# Fuel consumption increases during winter?

1. Dec 3, 2012

### cosmic dust

I guess that if the answer is "yes" then the difference will be neglectable, but anyway...
I was wondering if during winter, fuel is less efficient than summer. During summer, there is some extra energy content in the fuel, due to increased temperature. This extra energy is added to the energy of the gas after the combustion and contributes in the production of work, so fuel during summer will offer more work. Is there something that I am missing here?

2. Dec 3, 2012

### cjl

Well, part of it depends on how you measure fuel efficiency. Colder fuel is a bit more dense, so the volumetric energy density is actually better with colder fuel. Per weight, you should be right (at least I can't think of any reason why you would be wrong), but I'd expect the difference to be pretty negligible.

3. Dec 3, 2012

### Staff: Mentor

Are you talking about cars? One big reason is that cars run rich and idle high until they warm up and since that can take a lot longer in the winter, it will cause the fuel economy on short trips to be much worse.

4. Dec 3, 2012

Staff Emeritus
Russ is right. Also, if you live in the snow belt, you have more days in stop and go traffic which also affects the economy. Finally, the cold temperatures tend to underinflate your tires.

5. Dec 3, 2012

### Khashishi

The maximum efficiency of any thermal engine is equal to that of a Carnot engine.
$\eta < 1 - T_C/T_H$
During the winter, the maximum thermal efficiency actually improves because the ambient temperature T_C decreases, while presumably T_H can be heated to the same temperature. But this is the efficiency of an ideal engine after the operating temperature is already reached...

6. Dec 4, 2012

7. Dec 4, 2012

### cosmic dust

@cjl
I had not think about this. Since engines have cylinders with standar volume then, per cycle, they consume more fuel but offer more work. Maybe, w.r.t. my question, the answer is positive, but here occurs something else: since fuel is charged per litre, then buying fuel during winter is more efficient (assuming that you buy it at ambient temperature).

Actually, I was referring to every kind of vehicle, although I was motivated by my motorbike. Of course, what you mentioned is very important about fuel consumption and surely the difference will not be neglectable. But my question was about the engine it's self, neglecting other factors such as traffic or warming up.

Last edited: Dec 4, 2012
8. Dec 4, 2012

### cosmic dust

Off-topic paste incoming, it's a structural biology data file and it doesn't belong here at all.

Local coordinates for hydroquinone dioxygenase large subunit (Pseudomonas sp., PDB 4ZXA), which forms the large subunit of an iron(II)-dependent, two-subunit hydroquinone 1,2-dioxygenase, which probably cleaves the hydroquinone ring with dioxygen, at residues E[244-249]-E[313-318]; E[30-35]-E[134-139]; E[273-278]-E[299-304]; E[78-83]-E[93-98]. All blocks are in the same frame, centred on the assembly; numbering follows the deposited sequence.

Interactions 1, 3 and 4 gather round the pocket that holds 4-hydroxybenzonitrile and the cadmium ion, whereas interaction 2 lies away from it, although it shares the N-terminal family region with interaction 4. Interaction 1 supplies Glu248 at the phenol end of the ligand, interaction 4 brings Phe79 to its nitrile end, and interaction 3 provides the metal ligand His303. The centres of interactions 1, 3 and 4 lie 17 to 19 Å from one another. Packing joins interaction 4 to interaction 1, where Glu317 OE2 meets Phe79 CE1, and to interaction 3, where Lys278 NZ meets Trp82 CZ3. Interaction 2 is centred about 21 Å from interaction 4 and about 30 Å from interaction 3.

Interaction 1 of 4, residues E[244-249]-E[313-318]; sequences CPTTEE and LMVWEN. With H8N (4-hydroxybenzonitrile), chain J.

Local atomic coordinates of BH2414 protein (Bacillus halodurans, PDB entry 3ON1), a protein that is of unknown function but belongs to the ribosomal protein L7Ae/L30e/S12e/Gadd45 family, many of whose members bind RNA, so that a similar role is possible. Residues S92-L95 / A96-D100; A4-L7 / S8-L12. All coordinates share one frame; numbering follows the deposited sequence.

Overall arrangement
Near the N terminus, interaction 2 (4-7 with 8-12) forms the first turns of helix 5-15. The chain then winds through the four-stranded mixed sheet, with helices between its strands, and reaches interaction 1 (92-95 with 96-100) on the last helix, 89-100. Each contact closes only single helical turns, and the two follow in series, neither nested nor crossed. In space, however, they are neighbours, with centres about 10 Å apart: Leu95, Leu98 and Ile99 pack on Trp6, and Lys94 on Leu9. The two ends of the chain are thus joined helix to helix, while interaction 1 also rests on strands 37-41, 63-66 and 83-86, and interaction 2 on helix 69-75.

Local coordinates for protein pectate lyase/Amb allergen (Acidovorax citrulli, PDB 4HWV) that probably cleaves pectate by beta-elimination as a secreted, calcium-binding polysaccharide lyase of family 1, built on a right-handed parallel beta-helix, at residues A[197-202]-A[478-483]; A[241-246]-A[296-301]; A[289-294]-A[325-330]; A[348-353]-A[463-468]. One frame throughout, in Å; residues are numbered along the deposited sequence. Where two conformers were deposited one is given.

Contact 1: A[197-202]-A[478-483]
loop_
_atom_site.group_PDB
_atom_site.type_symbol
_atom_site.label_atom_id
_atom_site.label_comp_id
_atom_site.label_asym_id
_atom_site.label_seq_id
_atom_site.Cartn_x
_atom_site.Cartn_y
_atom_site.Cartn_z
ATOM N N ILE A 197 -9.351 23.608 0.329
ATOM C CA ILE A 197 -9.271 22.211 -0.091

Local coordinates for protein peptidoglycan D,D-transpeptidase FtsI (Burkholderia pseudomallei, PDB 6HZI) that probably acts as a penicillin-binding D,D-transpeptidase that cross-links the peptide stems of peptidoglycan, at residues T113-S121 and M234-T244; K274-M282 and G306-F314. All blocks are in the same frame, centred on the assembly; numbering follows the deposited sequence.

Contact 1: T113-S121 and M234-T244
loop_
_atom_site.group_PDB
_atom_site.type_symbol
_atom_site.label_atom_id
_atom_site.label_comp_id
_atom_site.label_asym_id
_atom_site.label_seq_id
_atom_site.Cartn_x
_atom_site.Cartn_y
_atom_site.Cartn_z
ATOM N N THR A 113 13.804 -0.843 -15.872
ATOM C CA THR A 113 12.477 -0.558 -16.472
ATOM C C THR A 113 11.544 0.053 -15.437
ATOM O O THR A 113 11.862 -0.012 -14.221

I think that this formula applies to engines that produce work due to heat exchange. Here, the compression is guided mechanically and the expansion occurs because of the release of chemical energy.

9. Dec 4, 2012

### D H

Staff Emeritus
Rolling resistance is considerably worse in winter than in summer even if you keep your tires properly inflated. Cold rubber is much less flexible than is warm rubber.

Other problems:
Aerodynamic drag.
Air pressure doesn't change all that much over the course of a year, which means that density of air tends to be higher in winter. Greater density => greater drag.

The winter fuel mix.
Gasoline doesn't atomize as well at cold temperatures. Using the summer mix in winter would result in considerable air pollution from unburnt hydrocarbons in vehicle exhaust. To overcome this problem, the winter fuel mix has more ethanol than does the summer mix. Fuel efficiency as measured in miles per gallon drops because ethanol has less energy content per unit volume than does gasoline.

Oil viscosity.
It takes more energy to pump that thick, viscous wintertime oil throughout the engine block than is needed in summertime.

Darkness.
Anything that saps energy from the engine reduces fuel efficiency. Using the heater, window defrosters, or headlights saps energy from the engine and thus reduces efficiency. Live far enough north and its dark outside to and from work during winter. Another problem with darkness is that driver intelligence is impaired by adverse conditions, and darkness is an adverse driving condition. People drive stupid in winter. This leads to more traffic jams, and even when the traffic is moving, it moves slower in winter than in the summer. Miles per gallon is zero when you are going zero miles per hour down what is supposed to be a 60 MPH freeway.

Last edited: Dec 4, 2012